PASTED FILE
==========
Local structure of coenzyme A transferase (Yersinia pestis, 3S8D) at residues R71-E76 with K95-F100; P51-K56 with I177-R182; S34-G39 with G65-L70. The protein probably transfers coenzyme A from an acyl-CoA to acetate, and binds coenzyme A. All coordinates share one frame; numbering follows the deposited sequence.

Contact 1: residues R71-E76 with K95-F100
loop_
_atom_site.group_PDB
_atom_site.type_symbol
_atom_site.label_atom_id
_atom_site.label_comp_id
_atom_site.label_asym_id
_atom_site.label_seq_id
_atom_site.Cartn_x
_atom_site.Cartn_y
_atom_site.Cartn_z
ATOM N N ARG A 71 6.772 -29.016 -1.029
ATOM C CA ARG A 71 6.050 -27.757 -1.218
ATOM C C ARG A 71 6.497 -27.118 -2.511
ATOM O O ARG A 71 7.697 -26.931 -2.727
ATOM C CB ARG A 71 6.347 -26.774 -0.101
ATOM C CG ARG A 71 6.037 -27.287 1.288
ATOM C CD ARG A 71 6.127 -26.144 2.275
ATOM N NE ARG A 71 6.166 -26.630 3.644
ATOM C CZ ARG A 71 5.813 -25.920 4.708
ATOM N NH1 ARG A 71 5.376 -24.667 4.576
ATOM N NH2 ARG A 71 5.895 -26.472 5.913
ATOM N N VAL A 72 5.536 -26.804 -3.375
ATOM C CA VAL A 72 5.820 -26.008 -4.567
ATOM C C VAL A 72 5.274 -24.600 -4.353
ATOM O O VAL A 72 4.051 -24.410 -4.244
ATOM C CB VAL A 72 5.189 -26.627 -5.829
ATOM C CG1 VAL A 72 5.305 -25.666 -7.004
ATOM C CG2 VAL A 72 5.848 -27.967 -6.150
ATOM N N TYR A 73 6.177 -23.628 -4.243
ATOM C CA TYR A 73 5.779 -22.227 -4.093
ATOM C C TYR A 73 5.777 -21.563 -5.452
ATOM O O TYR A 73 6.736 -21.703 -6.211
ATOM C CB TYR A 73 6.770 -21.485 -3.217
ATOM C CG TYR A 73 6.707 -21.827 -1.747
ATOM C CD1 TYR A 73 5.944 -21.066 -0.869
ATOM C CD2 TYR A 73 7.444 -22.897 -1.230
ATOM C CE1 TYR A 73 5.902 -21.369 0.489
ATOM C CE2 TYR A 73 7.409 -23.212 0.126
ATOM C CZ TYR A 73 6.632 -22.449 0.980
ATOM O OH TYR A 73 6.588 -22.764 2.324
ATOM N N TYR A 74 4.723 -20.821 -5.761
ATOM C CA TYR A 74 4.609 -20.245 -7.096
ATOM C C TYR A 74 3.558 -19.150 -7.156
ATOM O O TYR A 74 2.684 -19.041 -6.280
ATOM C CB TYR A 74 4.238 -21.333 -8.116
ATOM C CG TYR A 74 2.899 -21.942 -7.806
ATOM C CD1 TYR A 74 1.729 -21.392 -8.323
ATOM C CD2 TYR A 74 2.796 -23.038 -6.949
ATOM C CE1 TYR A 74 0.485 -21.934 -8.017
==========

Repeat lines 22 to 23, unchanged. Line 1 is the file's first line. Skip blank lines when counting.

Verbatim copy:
ATOM N NH1 ARG A 71 5.376 -24.667 4.576
ATOM N NH2 ARG A 71 5.895 -26.472 5.913